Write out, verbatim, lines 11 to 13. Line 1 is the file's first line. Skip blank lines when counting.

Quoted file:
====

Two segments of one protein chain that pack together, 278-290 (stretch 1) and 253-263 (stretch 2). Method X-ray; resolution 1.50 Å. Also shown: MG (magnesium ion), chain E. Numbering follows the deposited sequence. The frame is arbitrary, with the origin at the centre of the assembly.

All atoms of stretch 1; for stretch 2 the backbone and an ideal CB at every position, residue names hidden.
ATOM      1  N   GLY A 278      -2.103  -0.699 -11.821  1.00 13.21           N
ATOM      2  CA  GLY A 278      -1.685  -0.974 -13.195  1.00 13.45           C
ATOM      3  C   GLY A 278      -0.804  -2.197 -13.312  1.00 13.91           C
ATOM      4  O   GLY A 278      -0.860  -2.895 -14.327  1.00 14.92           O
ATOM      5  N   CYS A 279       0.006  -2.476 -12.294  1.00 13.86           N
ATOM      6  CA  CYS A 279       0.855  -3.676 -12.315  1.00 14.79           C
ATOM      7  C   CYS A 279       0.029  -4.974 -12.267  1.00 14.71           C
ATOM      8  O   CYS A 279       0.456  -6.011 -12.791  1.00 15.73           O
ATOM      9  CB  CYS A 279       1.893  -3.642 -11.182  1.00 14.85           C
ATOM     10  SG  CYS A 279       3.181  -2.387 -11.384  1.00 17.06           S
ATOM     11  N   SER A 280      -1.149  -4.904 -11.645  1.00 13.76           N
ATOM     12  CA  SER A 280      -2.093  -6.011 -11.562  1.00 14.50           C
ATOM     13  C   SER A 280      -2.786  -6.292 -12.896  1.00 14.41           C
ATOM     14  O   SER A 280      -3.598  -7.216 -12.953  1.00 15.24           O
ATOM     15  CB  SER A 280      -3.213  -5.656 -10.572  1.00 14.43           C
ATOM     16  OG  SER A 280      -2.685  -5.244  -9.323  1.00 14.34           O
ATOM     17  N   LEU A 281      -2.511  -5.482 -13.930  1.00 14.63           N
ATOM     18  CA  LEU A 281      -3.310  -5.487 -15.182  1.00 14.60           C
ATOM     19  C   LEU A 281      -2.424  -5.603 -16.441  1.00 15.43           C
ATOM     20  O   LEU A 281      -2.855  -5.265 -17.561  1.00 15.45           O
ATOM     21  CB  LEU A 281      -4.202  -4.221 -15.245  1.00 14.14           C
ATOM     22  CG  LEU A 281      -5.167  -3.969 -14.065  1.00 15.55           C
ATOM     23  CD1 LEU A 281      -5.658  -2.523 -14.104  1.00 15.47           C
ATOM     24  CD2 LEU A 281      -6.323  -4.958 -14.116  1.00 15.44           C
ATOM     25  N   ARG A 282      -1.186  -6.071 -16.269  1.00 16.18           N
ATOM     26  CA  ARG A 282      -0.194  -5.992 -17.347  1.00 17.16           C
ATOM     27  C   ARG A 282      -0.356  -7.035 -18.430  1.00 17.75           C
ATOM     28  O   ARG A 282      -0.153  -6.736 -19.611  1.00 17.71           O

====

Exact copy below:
ATOM      9  CB  CYS A 279       1.893  -3.642 -11.182  1.00 14.85           C
ATOM     10  SG  CYS A 279       3.181  -2.387 -11.384  1.00 17.06           S
ATOM     11  N   SER A 280      -1.149  -4.904 -11.645  1.00 13.76           N